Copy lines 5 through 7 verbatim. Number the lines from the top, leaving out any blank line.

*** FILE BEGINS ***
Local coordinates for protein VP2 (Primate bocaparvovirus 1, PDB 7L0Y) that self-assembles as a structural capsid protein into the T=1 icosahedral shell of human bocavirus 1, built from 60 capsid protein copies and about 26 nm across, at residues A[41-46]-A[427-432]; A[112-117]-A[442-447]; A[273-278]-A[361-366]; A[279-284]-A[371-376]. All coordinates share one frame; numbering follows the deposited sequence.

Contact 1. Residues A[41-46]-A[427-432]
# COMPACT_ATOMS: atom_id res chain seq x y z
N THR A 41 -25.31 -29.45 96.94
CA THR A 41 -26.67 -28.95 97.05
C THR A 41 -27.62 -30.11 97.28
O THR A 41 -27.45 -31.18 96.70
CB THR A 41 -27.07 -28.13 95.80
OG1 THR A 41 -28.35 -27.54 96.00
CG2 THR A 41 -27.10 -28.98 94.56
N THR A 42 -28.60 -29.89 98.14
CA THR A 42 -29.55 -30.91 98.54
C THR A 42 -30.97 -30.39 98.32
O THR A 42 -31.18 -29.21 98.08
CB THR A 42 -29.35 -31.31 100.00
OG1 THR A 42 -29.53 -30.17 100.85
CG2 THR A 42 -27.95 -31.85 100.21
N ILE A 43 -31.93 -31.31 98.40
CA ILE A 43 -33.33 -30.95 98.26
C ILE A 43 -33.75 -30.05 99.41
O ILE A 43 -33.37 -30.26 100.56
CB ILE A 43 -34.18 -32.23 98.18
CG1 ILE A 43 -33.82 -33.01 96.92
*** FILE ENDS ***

CA THR A 41 -26.67 -28.95 97.05
C THR A 41 -27.62 -30.11 97.28
O THR A 41 -27.45 -31.18 96.70